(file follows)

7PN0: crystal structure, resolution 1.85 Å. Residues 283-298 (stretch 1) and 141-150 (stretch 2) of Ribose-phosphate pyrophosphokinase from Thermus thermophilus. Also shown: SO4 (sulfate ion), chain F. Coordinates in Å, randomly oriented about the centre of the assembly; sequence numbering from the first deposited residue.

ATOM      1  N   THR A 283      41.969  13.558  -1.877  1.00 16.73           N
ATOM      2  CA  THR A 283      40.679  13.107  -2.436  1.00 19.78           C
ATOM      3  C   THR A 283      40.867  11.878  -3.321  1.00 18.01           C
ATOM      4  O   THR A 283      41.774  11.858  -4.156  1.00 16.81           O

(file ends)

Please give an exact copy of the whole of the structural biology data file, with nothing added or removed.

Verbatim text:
7PN0: crystal structure, resolution 1.85 Å. Residues 283-298 (stretch 1) and 141-150 (stretch 2) of Ribose-phosphate pyrophosphokinase from Thermus thermophilus. Also shown: SO4 (sulfate ion), chain F. Coordinates in Å, randomly oriented about the centre of the assembly; sequence numbering from the first deposited residue.

ATOM      1  N   THR A 283      41.969  13.558  -1.877  1.00 16.73           N
ATOM      2  CA  THR A 283      40.679  13.107  -2.436  1.00 19.78           C
ATOM      3  C   THR A 283      40.867  11.878  -3.321  1.00 18.01           C
ATOM      4  O   THR A 283      41.774  11.858  -4.156  1.00 16.81           O